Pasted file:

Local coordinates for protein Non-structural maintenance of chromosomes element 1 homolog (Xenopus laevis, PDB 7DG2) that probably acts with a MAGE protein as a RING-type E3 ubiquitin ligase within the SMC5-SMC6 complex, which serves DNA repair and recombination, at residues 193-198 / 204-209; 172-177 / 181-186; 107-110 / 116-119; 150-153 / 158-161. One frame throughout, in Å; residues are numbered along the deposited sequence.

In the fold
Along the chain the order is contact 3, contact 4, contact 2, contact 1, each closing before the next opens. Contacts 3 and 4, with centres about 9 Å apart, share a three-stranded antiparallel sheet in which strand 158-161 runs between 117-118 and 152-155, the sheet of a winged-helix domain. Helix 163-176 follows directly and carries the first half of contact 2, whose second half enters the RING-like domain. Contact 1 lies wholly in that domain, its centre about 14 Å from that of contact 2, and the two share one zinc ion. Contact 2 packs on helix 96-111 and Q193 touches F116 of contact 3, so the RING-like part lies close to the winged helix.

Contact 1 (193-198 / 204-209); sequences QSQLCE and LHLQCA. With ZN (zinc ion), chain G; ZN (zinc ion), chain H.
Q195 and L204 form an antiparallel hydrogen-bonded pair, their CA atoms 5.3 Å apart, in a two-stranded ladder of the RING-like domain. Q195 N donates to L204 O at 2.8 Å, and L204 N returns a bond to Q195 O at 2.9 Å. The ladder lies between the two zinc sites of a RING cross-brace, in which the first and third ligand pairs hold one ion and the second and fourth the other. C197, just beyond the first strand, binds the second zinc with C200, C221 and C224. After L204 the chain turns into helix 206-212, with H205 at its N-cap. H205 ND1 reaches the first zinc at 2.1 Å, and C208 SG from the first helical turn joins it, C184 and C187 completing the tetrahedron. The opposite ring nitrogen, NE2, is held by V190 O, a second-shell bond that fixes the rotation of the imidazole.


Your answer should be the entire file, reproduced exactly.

Local coordinates for protein Non-structural maintenance of chromosomes element 1 homolog (Xenopus laevis, PDB 7DG2) that probably acts with a MAGE protein as a RING-type E3 ubiquitin ligase within the SMC5-SMC6 complex, which serves DNA repair and recombination, at residues 193-198 / 204-209; 172-177 / 181-186; 107-110 / 116-119; 150-153 / 158-161. One frame throughout, in Å; residues are numbered along the deposited sequence.

In the fold
Along the chain the order is contact 3, contact 4, contact 2, contact 1, each closing before the next opens. Contacts 3 and 4, with centres about 9 Å apart, share a three-stranded antiparallel sheet in which strand 158-161 runs between 117-118 and 152-155, the sheet of a winged-helix domain. Helix 163-176 follows directly and carries the first half of contact 2, whose second half enters the RING-like domain. Contact 1 lies wholly in that domain, its centre about 14 Å from that of contact 2, and the two share one zinc ion. Contact 2 packs on helix 96-111 and Q193 touches F116 of contact 3, so the RING-like part lies close to the winged helix.

Contact 1 (193-198 / 204-209); sequences QSQLCE and LHLQCA. With ZN (zinc ion), chain G; ZN (zinc ion), chain H.
Q195 and L204 form an antiparallel hydrogen-bonded pair, their CA atoms 5.3 Å apart, in a two-stranded ladder of the RING-like domain. Q195 N donates to L204 O at 2.8 Å, and L204 N returns a bond to Q195 O at 2.9 Å. The ladder lies between the two zinc sites of a RING cross-brace, in which the first and third ligand pairs hold one ion and the second and fourth the other. C197, just beyond the first strand, binds the second zinc with C200, C221 and C224. After L204 the chain turns into helix 206-212, with H205 at its N-cap. H205 ND1 reaches the first zinc at 2.1 Å, and C208 SG from the first helical turn joins it, C184 and C187 completing the tetrahedron. The opposite ring nitrogen, NE2, is held by V190 O, a second-shell bond that fixes the rotation of the imidazole.